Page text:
Similar to that old chestnut and rather infuriating question ‘what came first the chicken or the egg’, the realm of feminist thought has too been struggling with a speculative uncertainty: did matriarchy ever exist? And to my surprise, and contrary to linear thought, leading feminist thinkers are more opposing such reality than those standing on the less feminist bandwagon. Which led to my thinking, why wouldn’t a feminist thinker want to accept that matriarchy did exist at some point in our otherwise male-dominated history? Wouldn’t the evidence (or speculation) that women ruled prehistoric society stand as a landmark for today’s arguments and fight for equality?
The real questions might be, is there any truth in mythologies of matriarchy and what substance do such truths or myths prove for feminist theory? Anthropologist and researcher at University College London Mark Dyble said “there is still this wider perception that hunter-gatherers are more macho or male-dominated. We’d argue it was only with the emergence of agriculture, when people could start to accumulate resources, that inequality emerged.” Dyble’s theory might be correct, and also stands at a highly gender equal stance, yet it proves precisely what feminist theorists have dismissed as ideological narratives invented simply to justify a patriarchal rule.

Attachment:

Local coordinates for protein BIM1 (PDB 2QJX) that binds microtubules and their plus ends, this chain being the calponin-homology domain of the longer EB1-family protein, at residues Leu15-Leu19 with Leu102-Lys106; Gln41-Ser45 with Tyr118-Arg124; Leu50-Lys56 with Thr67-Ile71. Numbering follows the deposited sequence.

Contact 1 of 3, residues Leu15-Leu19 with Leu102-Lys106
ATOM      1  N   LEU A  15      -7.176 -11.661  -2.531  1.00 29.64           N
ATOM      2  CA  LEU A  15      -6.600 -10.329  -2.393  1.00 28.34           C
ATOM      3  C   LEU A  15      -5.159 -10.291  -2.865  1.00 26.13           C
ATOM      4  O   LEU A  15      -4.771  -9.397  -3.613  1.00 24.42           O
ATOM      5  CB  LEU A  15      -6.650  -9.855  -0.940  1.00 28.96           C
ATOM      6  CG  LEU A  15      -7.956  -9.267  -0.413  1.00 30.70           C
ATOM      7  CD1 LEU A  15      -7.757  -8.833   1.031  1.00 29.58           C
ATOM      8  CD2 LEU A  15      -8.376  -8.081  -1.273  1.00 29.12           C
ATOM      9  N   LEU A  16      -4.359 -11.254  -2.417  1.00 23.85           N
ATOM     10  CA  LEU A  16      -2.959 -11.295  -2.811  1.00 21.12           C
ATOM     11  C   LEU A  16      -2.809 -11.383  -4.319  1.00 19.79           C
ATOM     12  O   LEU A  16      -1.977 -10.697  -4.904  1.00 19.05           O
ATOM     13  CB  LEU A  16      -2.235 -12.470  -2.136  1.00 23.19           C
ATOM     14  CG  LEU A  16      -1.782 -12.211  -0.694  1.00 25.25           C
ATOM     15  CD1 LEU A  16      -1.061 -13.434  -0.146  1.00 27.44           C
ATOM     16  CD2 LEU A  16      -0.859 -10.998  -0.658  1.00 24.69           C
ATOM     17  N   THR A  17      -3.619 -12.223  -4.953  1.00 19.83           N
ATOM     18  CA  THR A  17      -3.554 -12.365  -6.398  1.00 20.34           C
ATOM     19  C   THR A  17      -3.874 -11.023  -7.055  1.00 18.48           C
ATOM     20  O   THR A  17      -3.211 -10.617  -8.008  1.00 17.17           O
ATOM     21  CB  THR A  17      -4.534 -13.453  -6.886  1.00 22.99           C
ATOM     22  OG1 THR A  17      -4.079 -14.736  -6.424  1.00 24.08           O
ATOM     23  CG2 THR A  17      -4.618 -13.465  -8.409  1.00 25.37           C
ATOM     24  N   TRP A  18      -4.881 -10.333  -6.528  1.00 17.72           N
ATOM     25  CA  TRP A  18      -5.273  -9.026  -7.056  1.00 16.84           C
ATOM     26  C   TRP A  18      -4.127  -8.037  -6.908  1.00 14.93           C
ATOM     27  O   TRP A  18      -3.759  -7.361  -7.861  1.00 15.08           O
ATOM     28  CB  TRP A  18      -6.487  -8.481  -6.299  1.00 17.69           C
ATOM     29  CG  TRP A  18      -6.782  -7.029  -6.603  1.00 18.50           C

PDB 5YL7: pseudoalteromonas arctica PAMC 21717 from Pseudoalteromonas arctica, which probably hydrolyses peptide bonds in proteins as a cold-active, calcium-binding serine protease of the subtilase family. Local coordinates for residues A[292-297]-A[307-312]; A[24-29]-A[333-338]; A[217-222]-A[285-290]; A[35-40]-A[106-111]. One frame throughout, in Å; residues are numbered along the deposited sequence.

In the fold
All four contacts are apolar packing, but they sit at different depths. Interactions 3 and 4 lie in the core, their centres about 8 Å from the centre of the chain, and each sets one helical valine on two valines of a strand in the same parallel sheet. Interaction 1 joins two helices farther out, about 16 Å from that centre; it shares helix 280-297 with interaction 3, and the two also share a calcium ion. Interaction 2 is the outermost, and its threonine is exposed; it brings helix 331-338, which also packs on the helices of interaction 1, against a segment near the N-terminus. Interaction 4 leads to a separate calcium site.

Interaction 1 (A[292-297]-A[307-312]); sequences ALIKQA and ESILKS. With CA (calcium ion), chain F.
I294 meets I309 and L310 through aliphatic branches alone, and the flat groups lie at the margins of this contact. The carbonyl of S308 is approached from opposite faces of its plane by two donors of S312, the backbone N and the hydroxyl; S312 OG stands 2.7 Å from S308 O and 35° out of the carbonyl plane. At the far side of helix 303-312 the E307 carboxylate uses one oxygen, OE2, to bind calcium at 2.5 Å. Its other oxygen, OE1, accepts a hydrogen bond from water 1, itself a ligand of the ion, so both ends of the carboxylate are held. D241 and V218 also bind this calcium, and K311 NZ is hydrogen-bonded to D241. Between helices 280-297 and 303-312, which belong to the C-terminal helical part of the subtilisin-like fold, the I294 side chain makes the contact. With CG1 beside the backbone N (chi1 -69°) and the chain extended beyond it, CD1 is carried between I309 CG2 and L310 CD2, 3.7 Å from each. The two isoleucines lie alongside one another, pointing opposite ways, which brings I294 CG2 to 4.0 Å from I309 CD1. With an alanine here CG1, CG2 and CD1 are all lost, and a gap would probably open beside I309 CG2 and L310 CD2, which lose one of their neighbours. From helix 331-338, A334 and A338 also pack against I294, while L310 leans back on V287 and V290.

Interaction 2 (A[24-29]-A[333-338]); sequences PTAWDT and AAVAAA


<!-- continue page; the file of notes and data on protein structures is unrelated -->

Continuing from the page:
Author of ‘Myth of Matriarchal Prehistory’ Cynthia Eller argues that in spite of overwhelming drawbacks in facts, the myth of matriarchal societies in ancient civilization continues to thrive. And most importantly, any significant critique of this myth must be based on a clear understanding of it: who promotes it and what they stand to gain by doing so; how it has evolved and where and how it is being disseminated; and exactly what this story claims for our past and our future.
An event at UCL will look at the genetic, ethnographic, archaeological and speculative evidence of a matriarchal history and what role such theories play in the continuing fight for gender equality.